BCS offers counselling to our local community and beyond, we have been able to offer video, phone, office and home visit appointments. We have a wonderful mix of approaches and disciplines, including everything from PCT, CBT and Hypnotherapy, currently we have 5 qualified therapists with a mix of experience, however over the last year we have aimed to only recruit newly qualified therapists, as we all know heading out after qualifying can be daunting, so joining us gives them vital experience and support in their transition from student to counsellor. Alongside side this support we have been able to run online anxiety workshops and support groups.
Alongside this side of our practice, we have a foundation called Let’s Talk, that offers low-cost counselling to local charities where a percentage of each session fee is donated back to the charity, we charge £10 per session and donate £2.50 of this, all of this money gets fed back into the project to secure its longevity. To run this project, we use an amazing selection of students in their final year of studies, to help them accumulate their hours, we do this by offering free supervision and training throughout their time with us. With this foundation we work with some amazing charities such as Hate Crime Wales, Victims Support, and Age Connects.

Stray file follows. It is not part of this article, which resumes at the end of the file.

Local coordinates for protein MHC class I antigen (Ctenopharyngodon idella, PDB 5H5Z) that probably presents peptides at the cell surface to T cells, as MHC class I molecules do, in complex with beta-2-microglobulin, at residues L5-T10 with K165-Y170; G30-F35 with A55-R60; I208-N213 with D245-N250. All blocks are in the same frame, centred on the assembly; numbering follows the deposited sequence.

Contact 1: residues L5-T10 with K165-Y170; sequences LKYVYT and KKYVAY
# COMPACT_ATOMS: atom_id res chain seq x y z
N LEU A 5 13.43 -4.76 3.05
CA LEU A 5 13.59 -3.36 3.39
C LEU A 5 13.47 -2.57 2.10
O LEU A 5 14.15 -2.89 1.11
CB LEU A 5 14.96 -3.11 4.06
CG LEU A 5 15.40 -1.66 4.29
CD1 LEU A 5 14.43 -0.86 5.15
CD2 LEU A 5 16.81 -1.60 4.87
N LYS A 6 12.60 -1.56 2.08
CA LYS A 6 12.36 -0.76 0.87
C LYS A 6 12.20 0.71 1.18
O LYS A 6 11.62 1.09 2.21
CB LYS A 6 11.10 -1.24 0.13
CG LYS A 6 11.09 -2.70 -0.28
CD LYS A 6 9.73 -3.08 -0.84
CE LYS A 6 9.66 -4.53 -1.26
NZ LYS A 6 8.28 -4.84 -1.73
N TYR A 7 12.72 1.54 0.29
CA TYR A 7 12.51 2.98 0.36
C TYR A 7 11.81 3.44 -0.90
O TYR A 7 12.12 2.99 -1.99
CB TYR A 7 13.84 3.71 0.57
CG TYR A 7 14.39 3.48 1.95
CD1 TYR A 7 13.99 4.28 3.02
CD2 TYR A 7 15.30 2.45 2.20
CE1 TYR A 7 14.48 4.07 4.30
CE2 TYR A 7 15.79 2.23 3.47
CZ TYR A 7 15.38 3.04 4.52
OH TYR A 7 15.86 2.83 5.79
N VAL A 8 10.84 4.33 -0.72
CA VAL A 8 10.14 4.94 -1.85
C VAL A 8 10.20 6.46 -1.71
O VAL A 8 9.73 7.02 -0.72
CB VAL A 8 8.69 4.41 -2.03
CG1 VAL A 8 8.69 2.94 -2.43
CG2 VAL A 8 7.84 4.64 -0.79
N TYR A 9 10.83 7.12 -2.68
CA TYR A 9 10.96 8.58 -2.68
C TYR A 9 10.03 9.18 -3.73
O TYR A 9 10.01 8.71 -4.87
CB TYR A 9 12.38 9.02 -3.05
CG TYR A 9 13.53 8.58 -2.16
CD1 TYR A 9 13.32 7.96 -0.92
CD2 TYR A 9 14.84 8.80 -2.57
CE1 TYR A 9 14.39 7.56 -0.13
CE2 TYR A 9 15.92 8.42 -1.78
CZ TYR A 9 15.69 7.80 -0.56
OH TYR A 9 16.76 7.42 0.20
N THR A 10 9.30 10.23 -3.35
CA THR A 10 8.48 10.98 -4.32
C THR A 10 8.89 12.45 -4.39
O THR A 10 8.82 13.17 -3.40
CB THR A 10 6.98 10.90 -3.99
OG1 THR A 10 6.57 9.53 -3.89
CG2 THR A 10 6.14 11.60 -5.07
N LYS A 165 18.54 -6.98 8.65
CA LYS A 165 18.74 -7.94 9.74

I like to think that our practice is innovative, due the dynamic nature of our team, we always aim to constantly adapt and develop our services , I started this practice on my own 5 years ago, after deciding to change my own destiny, I started in a little box room in a community centre with the dream of never having to refer someone on, and creating a multi-disciplinary team under one roof, and in the last 5 years we have made some many positive steps towards doing this, however this work will never be done and we will always keep pushing to be able to achieve this and achieve the goal of making visiting a therapist as normal and easy as getting glasses or seeing a GP.
With accepting and mixing different therapeutic approaches we are able to keep growing in our understanding of clients’ needs and that variety of treatment is better than a single approach
Our whole team during this pandemic have never stopped working, moving online and back to face to face when able and then back online again. they did this without missing a beat. Our client loads doubled during this time, and we were still able to offer low-cost counselling to key workers, and deliver our amazing service.